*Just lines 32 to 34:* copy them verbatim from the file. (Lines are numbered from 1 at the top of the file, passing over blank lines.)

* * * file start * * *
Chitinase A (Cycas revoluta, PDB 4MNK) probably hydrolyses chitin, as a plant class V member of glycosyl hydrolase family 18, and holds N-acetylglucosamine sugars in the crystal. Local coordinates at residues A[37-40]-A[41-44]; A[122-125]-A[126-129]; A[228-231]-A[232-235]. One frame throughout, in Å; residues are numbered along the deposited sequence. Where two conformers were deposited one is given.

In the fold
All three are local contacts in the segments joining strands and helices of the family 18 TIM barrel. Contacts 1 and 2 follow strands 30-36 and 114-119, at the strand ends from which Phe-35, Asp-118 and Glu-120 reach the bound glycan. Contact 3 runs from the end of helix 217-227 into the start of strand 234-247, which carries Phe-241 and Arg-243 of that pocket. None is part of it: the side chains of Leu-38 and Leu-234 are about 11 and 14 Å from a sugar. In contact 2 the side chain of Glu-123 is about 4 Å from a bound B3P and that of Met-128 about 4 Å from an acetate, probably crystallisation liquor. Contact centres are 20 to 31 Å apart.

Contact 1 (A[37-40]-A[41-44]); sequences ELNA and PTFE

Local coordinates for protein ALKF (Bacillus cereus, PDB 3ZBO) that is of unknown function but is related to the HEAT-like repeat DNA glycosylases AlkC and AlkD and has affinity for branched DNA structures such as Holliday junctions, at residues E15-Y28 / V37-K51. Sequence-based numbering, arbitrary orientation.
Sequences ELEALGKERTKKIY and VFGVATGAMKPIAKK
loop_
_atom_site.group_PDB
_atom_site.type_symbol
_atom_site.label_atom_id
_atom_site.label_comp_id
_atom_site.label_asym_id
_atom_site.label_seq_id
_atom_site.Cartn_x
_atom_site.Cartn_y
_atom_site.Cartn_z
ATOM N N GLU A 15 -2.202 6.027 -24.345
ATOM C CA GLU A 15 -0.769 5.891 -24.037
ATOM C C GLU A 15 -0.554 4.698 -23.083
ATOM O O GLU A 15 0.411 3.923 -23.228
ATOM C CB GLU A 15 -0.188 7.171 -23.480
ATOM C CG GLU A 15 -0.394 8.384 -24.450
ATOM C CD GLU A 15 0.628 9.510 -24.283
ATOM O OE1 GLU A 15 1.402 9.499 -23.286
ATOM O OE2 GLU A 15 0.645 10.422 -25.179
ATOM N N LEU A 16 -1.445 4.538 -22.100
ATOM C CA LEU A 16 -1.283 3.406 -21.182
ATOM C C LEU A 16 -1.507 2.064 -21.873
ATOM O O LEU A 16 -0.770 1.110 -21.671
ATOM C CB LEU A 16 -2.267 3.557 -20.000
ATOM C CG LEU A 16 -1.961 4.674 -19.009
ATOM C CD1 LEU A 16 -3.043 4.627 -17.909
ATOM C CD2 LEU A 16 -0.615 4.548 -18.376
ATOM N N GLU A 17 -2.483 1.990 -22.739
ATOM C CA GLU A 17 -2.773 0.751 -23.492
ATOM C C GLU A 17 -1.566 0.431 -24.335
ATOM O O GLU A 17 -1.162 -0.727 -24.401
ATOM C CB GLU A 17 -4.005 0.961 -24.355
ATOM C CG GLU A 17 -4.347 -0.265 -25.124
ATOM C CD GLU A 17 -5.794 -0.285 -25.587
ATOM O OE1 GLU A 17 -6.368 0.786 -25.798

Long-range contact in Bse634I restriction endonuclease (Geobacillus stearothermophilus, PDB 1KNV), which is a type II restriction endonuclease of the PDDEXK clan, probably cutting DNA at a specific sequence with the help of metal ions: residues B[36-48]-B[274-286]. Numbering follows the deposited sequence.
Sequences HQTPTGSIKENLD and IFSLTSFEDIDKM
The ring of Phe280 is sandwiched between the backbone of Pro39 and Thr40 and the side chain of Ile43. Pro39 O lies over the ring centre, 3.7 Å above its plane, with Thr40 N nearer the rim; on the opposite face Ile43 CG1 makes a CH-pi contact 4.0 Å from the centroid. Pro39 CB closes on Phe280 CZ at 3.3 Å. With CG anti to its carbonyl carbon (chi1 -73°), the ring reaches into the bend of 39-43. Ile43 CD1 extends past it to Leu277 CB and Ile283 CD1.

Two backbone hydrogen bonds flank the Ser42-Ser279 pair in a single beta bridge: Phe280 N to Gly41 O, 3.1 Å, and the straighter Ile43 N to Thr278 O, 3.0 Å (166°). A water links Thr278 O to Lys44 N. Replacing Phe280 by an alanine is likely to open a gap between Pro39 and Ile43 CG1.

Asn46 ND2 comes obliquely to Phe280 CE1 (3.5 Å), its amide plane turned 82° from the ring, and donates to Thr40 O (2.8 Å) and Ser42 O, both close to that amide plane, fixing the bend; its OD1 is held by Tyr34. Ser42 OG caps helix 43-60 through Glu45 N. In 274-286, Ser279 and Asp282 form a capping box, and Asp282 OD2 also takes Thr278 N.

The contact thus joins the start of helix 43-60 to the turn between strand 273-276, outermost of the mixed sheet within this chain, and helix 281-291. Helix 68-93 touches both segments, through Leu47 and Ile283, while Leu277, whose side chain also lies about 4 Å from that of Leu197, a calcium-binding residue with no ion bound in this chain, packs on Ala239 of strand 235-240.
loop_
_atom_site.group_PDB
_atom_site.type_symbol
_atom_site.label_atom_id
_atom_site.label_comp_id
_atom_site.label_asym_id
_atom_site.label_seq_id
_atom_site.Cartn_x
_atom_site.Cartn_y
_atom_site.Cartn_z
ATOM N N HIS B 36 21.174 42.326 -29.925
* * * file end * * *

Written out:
ATOM C CD1 LEU A 16 -3.043 4.627 -17.909
ATOM C CD2 LEU A 16 -0.615 4.548 -18.376
ATOM N N GLU A 17 -2.483 1.990 -22.739